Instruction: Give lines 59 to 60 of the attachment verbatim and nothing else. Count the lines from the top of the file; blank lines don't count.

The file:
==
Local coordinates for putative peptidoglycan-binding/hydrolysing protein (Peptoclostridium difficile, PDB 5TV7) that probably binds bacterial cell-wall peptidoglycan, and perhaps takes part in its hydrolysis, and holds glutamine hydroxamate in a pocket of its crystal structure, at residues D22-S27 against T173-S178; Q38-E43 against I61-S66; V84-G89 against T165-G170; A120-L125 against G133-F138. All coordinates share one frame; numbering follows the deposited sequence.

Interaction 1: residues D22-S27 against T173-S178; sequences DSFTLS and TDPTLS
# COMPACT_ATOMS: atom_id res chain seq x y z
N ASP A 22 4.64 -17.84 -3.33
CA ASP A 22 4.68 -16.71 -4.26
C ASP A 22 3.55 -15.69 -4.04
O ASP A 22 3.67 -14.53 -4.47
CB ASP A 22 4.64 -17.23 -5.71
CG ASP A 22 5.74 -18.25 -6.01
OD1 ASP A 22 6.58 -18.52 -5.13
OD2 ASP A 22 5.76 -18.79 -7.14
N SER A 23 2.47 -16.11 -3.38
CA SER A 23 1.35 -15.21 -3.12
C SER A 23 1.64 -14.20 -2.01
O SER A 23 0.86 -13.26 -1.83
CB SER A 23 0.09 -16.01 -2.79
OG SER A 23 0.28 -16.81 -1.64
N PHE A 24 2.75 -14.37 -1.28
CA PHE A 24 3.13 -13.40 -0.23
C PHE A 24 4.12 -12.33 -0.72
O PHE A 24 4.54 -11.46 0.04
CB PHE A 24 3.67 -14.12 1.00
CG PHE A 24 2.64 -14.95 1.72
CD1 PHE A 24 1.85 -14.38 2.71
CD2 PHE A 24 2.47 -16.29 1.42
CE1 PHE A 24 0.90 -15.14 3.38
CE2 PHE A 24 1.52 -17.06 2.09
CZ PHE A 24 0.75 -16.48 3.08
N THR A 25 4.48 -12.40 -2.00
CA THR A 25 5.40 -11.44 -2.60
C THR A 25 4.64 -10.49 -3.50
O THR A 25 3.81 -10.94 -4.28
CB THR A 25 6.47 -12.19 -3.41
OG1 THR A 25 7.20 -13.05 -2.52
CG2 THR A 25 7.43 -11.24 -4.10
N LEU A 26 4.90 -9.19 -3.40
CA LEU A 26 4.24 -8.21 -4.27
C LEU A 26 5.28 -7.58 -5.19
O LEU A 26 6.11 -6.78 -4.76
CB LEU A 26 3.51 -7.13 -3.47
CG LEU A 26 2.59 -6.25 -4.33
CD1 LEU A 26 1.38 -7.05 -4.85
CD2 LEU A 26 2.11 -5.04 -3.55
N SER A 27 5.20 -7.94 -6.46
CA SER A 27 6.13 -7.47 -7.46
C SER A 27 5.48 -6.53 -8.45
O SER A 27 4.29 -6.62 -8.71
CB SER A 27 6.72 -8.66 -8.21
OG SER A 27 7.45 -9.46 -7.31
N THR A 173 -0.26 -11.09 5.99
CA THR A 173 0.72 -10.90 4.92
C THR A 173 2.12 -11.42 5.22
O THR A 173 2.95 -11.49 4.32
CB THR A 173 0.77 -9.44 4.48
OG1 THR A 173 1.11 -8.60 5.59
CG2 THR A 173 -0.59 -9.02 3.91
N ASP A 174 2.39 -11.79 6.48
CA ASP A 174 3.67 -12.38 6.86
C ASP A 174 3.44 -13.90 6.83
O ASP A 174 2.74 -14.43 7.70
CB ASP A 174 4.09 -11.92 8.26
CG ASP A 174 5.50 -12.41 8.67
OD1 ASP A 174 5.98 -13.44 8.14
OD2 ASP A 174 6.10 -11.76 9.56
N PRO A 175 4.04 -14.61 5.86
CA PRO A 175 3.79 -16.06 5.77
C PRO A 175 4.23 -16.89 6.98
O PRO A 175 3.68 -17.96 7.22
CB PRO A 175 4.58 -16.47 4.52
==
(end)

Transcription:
C ASP A 174 3.44 -13.90 6.83
O ASP A 174 2.74 -14.43 7.70